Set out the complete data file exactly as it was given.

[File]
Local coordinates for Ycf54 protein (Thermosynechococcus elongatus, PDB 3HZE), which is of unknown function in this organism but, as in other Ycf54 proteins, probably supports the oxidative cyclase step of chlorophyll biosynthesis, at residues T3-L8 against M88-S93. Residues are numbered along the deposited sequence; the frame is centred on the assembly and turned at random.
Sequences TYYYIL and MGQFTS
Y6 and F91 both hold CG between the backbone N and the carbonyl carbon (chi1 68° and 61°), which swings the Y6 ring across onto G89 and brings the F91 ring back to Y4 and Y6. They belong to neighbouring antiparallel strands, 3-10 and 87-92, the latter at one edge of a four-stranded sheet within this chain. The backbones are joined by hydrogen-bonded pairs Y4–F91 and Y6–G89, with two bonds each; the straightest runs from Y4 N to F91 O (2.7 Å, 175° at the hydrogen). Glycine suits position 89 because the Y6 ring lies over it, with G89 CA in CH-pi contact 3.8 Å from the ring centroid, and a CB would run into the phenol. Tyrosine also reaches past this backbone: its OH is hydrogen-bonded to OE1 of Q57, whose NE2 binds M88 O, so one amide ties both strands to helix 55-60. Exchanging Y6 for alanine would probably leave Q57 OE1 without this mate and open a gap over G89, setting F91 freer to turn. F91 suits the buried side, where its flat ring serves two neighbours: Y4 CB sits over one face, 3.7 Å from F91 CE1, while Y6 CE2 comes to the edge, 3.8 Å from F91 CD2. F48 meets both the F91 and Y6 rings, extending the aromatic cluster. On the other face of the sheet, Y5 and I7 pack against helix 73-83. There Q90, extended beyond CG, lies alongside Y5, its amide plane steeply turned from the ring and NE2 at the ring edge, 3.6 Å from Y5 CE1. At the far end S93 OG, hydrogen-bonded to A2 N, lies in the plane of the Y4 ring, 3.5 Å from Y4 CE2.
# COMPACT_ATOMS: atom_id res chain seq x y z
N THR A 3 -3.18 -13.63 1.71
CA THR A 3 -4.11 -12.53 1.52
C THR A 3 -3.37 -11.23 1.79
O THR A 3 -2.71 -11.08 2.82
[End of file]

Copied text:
Local coordinates for Ycf54 protein (Thermosynechococcus elongatus, PDB 3HZE), which is of unknown function in this organism but, as in other Ycf54 proteins, probably supports the oxidative cyclase step of chlorophyll biosynthesis, at residues T3-L8 against M88-S93. Residues are numbered along the deposited sequence; the frame is centred on the assembly and turned at random.
Sequences TYYYIL and MGQFTS
Y6 and F91 both hold CG between the backbone N and the carbonyl carbon (chi1 68° and 61°), which swings the Y6 ring across onto G89 and brings the F91 ring back to Y4 and Y6. They belong to neighbouring antiparallel strands, 3-10 and 87-92, the latter at one edge of a four-stranded sheet within this chain. The backbones are joined by hydrogen-bonded pairs Y4–F91 and Y6–G89, with two bonds each; the straightest runs from Y4 N to F91 O (2.7 Å, 175° at the hydrogen). Glycine suits position 89 because the Y6 ring lies over it, with G89 CA in CH-pi contact 3.8 Å from the ring centroid, and a CB would run into the phenol. Tyrosine also reaches past this backbone: its OH is hydrogen-bonded to OE1 of Q57, whose NE2 binds M88 O, so one amide ties both strands to helix 55-60. Exchanging Y6 for alanine would probably leave Q57 OE1 without this mate and open a gap over G89, setting F91 freer to turn. F91 suits the buried side, where its flat ring serves two neighbours: Y4 CB sits over one face, 3.7 Å from F91 CE1, while Y6 CE2 comes to the edge, 3.8 Å from F91 CD2. F48 meets both the F91 and Y6 rings, extending the aromatic cluster. On the other face of the sheet, Y5 and I7 pack against helix 73-83. There Q90, extended beyond CG, lies alongside Y5, its amide plane steeply turned from the ring and NE2 at the ring edge, 3.6 Å from Y5 CE1. At the far end S93 OG, hydrogen-bonded to A2 N, lies in the plane of the Y4 ring, 3.5 Å from Y4 CE2.
# COMPACT_ATOMS: atom_id res chain seq x y z
N THR A 3 -3.18 -13.63 1.71
CA THR A 3 -4.11 -12.53 1.52
C THR A 3 -3.37 -11.23 1.79
O THR A 3 -2.71 -11.08 2.82